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Farewell to the Pirate – Mike Leach’s College Football Legacy

Scott Morris | December 14, 2022
Mike Leach legacy - college football coaching record

A love of Geronimo, pirates, magic tricks, and insurgent warfare. Those qualities don’t usually make up a football coach. But, Mississippi State’s Mike Leach was no ordinary football coach. Just ask anyone.

On Monday night, the football world lost one of its greats. Leach, 61, had been lifeflighted to UMMC in Jackson on Sunday after suffering what was termed a “personal health issue.” He died of complications from a heart condition and news of his passing spread quickly through the football world.

Leach was such an enigmatic character. He never played college football though he did attend BYU during its heyday with the likes of Jim McMahon, Steve Young, and more. Leach graduated from BYU and Pepperdine University Law School. His career path took a different turn when he figured out he was always a coach. Along the way, he left us with some great stories. 


“Honey, I Got a Job”

In 1987, one Mike Leach graduated from law school and was ready to attack the job market. He thought he might become a product and liability lawyer, but he had a change of heart. He wanted to be a football coach.

After sitting in on sessions with BYU legendary head coach LaVell Edwards, Leach loved the planning and strategy that went into the game. He got his first job as an offensive line coach at Cal Poly. When his wife asked how much it paid, he told her $3,000. She thought that wasn’t a bad monthly salary…only to learn that was for the entire year!


The Godfather

Leach went from Cal Poly to College of the Desert and then to coach in Finland in 1989. After returning to the states in ’89, Leach hooked up with the Godfather – Hal Mumme. Mumme, of course, is considered the founder of the Air Raid offense which has taken over the college and NFL game. 

Mumme said Leach could have walked away, practiced law, and made $200,000 a year. Instead, he joined Mumme in rural Iowa for 12 grand. Over the course of three years, the pair would devise the offense that has revolutionized modern football.



Mumme took the head coaching job at Kentucky in 1997. Leach went with him as his offensive coordinator. The two terrorized the SEC. Bob Stoops had been Florida’s defensive coordinator before he took over at Oklahoma in 1999.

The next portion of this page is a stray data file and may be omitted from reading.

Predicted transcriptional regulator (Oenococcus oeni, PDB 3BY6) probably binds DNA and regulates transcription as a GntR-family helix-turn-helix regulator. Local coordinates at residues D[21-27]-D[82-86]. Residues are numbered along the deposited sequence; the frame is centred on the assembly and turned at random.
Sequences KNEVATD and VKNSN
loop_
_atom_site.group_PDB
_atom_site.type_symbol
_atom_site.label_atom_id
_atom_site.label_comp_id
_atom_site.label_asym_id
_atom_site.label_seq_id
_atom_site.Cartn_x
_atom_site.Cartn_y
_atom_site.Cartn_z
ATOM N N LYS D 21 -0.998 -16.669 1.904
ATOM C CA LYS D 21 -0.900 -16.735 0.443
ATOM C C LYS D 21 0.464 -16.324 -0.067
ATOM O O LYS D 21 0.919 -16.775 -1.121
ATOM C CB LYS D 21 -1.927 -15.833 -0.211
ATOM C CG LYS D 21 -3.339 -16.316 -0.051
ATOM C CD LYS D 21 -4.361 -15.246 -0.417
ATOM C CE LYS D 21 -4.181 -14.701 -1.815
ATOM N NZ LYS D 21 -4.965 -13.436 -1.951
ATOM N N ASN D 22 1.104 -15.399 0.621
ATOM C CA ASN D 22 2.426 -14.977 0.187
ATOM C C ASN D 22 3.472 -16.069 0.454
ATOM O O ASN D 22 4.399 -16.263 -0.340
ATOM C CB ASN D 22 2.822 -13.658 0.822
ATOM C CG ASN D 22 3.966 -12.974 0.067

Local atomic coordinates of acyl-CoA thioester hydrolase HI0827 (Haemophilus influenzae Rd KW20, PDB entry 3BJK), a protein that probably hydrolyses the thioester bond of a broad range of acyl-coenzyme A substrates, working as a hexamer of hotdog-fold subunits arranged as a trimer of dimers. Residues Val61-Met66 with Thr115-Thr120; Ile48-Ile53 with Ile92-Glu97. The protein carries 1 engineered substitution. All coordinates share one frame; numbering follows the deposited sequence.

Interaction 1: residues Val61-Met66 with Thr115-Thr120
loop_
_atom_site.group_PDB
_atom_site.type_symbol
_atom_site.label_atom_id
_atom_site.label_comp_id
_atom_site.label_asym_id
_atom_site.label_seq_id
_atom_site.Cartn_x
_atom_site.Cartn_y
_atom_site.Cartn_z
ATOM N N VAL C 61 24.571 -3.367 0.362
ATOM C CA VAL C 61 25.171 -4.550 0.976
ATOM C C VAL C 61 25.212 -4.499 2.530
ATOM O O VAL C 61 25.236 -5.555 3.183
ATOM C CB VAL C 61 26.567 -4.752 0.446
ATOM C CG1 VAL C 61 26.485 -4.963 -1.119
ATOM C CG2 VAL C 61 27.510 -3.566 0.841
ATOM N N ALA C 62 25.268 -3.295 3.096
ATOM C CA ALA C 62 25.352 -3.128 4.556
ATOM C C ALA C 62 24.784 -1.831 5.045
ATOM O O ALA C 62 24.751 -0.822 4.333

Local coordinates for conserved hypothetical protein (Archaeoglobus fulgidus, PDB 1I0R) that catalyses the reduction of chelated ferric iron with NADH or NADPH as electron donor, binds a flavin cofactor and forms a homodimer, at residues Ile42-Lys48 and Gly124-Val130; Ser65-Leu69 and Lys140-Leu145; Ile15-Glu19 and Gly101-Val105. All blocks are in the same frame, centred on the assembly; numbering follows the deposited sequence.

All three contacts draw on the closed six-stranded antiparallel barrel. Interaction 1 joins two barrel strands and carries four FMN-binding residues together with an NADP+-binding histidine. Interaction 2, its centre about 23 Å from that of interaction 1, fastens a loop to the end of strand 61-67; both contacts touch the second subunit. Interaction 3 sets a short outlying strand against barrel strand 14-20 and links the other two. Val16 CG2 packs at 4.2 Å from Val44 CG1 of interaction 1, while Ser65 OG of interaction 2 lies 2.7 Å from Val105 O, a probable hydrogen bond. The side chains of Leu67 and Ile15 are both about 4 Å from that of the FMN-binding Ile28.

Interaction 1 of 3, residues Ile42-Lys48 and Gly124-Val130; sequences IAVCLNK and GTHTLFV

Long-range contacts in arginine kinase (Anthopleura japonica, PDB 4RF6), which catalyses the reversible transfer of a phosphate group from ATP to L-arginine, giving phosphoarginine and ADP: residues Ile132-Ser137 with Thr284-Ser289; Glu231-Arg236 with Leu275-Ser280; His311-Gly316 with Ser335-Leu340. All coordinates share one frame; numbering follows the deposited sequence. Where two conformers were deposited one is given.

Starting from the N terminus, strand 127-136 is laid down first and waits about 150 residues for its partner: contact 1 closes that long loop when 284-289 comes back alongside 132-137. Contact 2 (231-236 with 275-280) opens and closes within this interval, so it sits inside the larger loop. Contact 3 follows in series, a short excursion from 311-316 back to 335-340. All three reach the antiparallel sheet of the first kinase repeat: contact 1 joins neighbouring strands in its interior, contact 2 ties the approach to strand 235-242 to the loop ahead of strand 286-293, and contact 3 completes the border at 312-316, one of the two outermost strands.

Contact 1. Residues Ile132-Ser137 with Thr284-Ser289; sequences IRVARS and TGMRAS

The Sooners had been a run-based offense for years. Barry Switzer won a couple national titles running the wishbone triple option. Stoops needed something that the Big 12 hadn’t seen. He had hated playing against Leach and Kentucky. Stoops hired Leach away from the Wildcats.

In the annual Red River Rivalry game against Texas, Leach came up with an interesting plan. He made a fake script of plays that Oklahoma was going to run. He had one of his players pretend to drop the script in an area where it would be sure to be seen. A Texas graduate assistant came across it and the script eventually made its way to Texas defensive coordinator Carl Reese.

While the Longhorns followed the fake script, Leach and Sooners exploded to an early 17-0 lead. OU would lose that game 38-28 and they would finish 7-5, but the offense was outstanding. The following year, the Sooners went 13-0 and won a national championship. Leach was the new head coach at Texas Tech (and soon after every team in the Big 12 was running some version of the Air Raid).


Lubbock Legacy

Kliff Kingsbury, BJ Symons, Sonny Cumbie, Cody Hodges, and Graham Harrell. They all played quarterback for Leach at Texas Tech. Kingsbury, Symons, Cumbie, and Harrell all led the nation in passing yards at least once. Interestingly, Kingsbury (Arizona-NFL), Cumbie (Louisiana Tech), and Harrell (North Texas); are all head coaches now. All, of course, run the Air Raid.

Leach never won a Big 12 title, but he never had a losing season either. His 2008 team went 11-2 and all ten of his Red Raiders teams went to bowl games. 


Insurgent Warfare & Football Strategies

Leach returned to the gridiron after a brief hiatus and matriculated at Washington State. The Cougars are by no means a football power, but Leach would turn them into a solid Pac-12 program. His 2018 team is the only one in the history of the school to win 11 games.

It was at Washington State that Leach, along with a colleague, taught a class called “Insurgent Warfare & Football Strategies.” Leach prepped for the course by visiting Cambodia and Vietnam. He figured he’d get a handful of kids that would want to take it. 

He was wrong. There were thousands. All applicants had to write an essay in order to be considered to take the course.


Candy Corn, Marriage Advice & More

Leach was the focus of a 60 Minutes segment in 2008. It was there that the world got a glimpse into the craziness of college football’s most innovative mind. Leach has given some of the greatest interviews in the history of the game.

After a Halloween game at Mississippi State, Leach talked about how he disliked candy corn but loved Sprees in the box. He offered up marriage advice as well…a lot of people are going to lose their minds! 

He went off on everything from student loans and the weather to fat little girlfriends and Bigfoot. He was an innovator and his Air Raid offense is on display every week of a football season at every level. He was an interesting character. Mike Leach was a football coach and the football world will miss him.

Here is the 60 Minutes Interview


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